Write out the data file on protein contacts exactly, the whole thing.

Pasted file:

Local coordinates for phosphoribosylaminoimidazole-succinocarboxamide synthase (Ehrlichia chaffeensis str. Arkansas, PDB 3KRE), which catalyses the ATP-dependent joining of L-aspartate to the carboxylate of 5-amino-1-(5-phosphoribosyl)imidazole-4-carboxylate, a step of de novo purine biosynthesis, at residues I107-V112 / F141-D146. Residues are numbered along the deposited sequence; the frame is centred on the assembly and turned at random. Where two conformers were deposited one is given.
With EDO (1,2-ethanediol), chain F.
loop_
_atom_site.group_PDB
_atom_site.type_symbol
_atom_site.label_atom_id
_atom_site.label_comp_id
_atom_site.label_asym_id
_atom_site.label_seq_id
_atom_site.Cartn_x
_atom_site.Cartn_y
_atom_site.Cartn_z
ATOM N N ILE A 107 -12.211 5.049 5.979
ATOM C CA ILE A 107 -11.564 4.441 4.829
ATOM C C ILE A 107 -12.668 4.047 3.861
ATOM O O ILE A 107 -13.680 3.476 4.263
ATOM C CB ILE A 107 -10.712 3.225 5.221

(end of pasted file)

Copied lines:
Local coordinates for phosphoribosylaminoimidazole-succinocarboxamide synthase (Ehrlichia chaffeensis str. Arkansas, PDB 3KRE), which catalyses the ATP-dependent joining of L-aspartate to the carboxylate of 5-amino-1-(5-phosphoribosyl)imidazole-4-carboxylate, a step of de novo purine biosynthesis, at residues I107-V112 / F141-D146. Residues are numbered along the deposited sequence; the frame is centred on the assembly and turned at random. Where two conformers were deposited one is given.
With EDO (1,2-ethanediol), chain F.
loop_
_atom_site.group_PDB
_atom_site.type_symbol
_atom_site.label_atom_id
_atom_site.label_comp_id
_atom_site.label_asym_id
_atom_site.label_seq_id
_atom_site.Cartn_x
_atom_site.Cartn_y
_atom_site.Cartn_z
ATOM N N ILE A 107 -12.211 5.049 5.979
ATOM C CA ILE A 107 -11.564 4.441 4.829
ATOM C C ILE A 107 -12.668 4.047 3.861
ATOM O O ILE A 107 -13.680 3.476 4.263
ATOM C CB ILE A 107 -10.712 3.225 5.221